We’re as frustrated as you are by the blog situation, and are so sorry! We just didn’t think we’d have these kind of hassles.
The distance between Delhi and Mussoorie is 270km and should take about 3 hours. It took us 8 hours on the way up on a single lane road splattered with collosal potholes. This included a mini accident and repair time.
Despite this, the goal of our trip to Mussoorie was more than happily achieved! The church doesn’t have many teams from outside churches visiting them and they pleaded with us to return for a longer time next year. We had such a sweet and tender time with the folk who make up this local church. We laughed, we prayed and enjoyed quality friendship time. Kev ministered, we spent time at the school and got into homes, so it was easy and very special. Three days shot by in a blur and then we were back on the road again!
It took us 12 hours to drive 270km back to Delhi on the same pot-holed road, which this time included a puncture and repair time. Oh my goodness, we had long stretches of the most completely chaotic, death-defying, nerve-wracking, ‘gasp and cover your eyes with your hands’ kind of moments when either a bus or a truck was literally careering straight towards us on the wrong side of the road and in the nick of time just managed to make it back onto the right side of the road! Replay this scenario, a hundred times over and you’ll get a picture of what our trip back to Delhi was like. We all agreed it was the last time we ever drive to Mussoorie!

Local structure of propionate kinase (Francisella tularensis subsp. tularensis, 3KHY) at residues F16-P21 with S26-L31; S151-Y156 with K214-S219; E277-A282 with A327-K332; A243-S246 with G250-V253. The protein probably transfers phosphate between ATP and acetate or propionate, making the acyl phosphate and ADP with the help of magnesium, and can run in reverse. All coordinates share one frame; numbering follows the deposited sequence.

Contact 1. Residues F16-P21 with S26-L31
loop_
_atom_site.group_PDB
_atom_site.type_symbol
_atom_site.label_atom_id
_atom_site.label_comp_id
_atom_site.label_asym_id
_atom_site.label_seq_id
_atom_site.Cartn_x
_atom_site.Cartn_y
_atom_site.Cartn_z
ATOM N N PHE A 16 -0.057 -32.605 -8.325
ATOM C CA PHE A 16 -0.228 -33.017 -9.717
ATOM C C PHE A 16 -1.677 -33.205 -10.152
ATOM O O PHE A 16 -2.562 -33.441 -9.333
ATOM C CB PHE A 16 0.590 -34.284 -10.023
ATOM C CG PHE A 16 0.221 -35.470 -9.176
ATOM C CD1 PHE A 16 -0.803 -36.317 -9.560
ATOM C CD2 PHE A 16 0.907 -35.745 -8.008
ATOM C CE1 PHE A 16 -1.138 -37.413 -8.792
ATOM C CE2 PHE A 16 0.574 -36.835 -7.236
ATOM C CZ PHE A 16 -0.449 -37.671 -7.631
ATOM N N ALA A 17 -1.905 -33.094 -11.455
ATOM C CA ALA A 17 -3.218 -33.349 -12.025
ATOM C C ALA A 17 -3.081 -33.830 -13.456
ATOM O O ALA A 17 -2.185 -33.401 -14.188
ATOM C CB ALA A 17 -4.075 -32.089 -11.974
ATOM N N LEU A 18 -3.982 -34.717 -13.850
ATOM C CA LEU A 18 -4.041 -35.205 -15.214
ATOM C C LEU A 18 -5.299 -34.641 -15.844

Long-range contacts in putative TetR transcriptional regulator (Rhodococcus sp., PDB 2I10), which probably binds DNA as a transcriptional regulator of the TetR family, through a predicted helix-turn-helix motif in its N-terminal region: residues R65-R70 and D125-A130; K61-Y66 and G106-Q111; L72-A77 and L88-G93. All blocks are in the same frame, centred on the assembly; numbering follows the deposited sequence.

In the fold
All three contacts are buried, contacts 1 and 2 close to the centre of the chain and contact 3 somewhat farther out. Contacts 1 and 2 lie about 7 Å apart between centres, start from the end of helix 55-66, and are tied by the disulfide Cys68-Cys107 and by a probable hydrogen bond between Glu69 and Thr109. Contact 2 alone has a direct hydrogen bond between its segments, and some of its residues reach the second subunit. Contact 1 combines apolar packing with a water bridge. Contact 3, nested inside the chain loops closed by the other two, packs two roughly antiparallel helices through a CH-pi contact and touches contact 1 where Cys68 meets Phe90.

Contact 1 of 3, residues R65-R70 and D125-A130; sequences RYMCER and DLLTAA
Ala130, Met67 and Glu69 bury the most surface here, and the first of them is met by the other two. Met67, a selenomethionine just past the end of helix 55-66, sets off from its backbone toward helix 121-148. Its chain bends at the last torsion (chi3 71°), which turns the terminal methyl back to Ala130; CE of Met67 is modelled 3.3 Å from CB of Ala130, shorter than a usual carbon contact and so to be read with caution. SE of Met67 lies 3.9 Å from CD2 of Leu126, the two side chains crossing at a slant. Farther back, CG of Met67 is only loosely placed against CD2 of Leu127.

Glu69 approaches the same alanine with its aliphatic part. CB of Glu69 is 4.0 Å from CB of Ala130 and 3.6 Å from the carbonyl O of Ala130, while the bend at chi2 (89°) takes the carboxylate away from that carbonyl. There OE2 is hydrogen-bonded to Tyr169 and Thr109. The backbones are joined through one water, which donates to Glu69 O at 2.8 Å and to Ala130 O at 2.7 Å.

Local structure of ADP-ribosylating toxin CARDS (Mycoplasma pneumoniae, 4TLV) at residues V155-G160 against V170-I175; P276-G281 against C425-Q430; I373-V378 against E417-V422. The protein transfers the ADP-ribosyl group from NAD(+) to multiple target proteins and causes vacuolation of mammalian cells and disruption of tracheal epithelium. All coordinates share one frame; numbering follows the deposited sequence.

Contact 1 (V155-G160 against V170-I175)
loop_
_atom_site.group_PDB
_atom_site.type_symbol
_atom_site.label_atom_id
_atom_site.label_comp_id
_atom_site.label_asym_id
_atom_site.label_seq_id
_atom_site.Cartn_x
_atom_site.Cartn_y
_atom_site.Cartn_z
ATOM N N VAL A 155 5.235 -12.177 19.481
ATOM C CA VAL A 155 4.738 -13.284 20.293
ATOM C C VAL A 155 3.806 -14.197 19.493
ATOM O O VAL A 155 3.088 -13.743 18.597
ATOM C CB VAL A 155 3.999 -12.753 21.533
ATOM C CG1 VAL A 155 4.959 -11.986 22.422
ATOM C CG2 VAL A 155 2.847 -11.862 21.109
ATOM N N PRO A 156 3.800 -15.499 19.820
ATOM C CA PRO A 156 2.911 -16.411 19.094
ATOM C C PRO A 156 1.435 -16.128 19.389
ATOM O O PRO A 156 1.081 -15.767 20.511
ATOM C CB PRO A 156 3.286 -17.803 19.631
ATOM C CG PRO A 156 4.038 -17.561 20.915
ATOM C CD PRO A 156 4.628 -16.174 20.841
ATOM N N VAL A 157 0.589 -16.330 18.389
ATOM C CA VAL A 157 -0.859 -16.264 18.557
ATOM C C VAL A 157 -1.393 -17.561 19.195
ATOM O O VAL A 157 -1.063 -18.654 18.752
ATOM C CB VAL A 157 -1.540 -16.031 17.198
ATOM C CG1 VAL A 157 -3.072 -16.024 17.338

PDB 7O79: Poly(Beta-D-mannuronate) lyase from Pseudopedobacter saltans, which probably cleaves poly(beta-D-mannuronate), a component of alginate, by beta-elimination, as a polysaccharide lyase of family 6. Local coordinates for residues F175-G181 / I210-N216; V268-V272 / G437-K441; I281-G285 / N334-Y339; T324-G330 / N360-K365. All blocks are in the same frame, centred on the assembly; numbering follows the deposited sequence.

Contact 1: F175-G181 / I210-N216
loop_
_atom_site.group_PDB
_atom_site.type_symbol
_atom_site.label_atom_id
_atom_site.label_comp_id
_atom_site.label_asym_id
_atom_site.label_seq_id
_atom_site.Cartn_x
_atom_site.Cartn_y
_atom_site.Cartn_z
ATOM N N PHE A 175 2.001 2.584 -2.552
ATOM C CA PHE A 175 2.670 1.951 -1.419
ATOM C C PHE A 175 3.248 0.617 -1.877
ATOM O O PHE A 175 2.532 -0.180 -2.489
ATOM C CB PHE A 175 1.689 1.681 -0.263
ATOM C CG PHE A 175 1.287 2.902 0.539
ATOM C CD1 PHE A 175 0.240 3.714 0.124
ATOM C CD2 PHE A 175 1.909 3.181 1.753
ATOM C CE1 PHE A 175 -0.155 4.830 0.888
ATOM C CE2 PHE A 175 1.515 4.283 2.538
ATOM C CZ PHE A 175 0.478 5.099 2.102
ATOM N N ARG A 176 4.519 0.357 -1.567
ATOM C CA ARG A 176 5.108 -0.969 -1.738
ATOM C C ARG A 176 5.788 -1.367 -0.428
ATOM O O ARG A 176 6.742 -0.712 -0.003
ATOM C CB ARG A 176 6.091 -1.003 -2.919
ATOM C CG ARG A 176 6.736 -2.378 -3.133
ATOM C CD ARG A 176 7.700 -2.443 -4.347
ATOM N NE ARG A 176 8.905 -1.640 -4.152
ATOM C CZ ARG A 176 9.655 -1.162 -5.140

Then, as we neared Delhi, red-eyed with tiredness, we hit the mother of all traffic chaos, and it took us 3 hours to travel 70km. We saw traffic congestion like none of us had ever seen before! At one point, the two lanes we were in, became five lanes of crazy traffic, seemingly all intent on doing their own thing! When no more buses, trucks, buffalo carts, motor bikes and tuk-tuks could fit in on our side, the traffic simply overflowed onto the other side of the road, creating seven lanes all headed in one direction! It was almost unbelievable to watch them drive straight into oncoming traffic!
We got into Delhi at about 8.30pm exhausted but there was no time to rest. We had to have a quick dinner, shower, wash and blow dry hair, and repack our overweight suitcases according to the weight restrictions required by Jet Airlines, and head off for the airport. Whilst us girls just wilted, Kev arranged the taxi, tried to attend to some admin, found a scale and did all the weighing of our suitcases to ensure we complied with our 20kg each restrictions.
We were all sad to wave Carrie farewell and we’d miss her, but knew it was the right decision.
RAJAHMUNDRY / KOVVUR
We had a super easy flight to Hyderbad but nearly missed our connecting flight to Rajahmundry. With just a slice of time to collect our cases, hand in our heavier luggage for storage and check-in for our connecting flight, we missed the check in deadline by about 4 minutes. The man in charge was adamant nothing could be done. We pleaded with him to have compassion but he refused and so we prayed and then he found a way.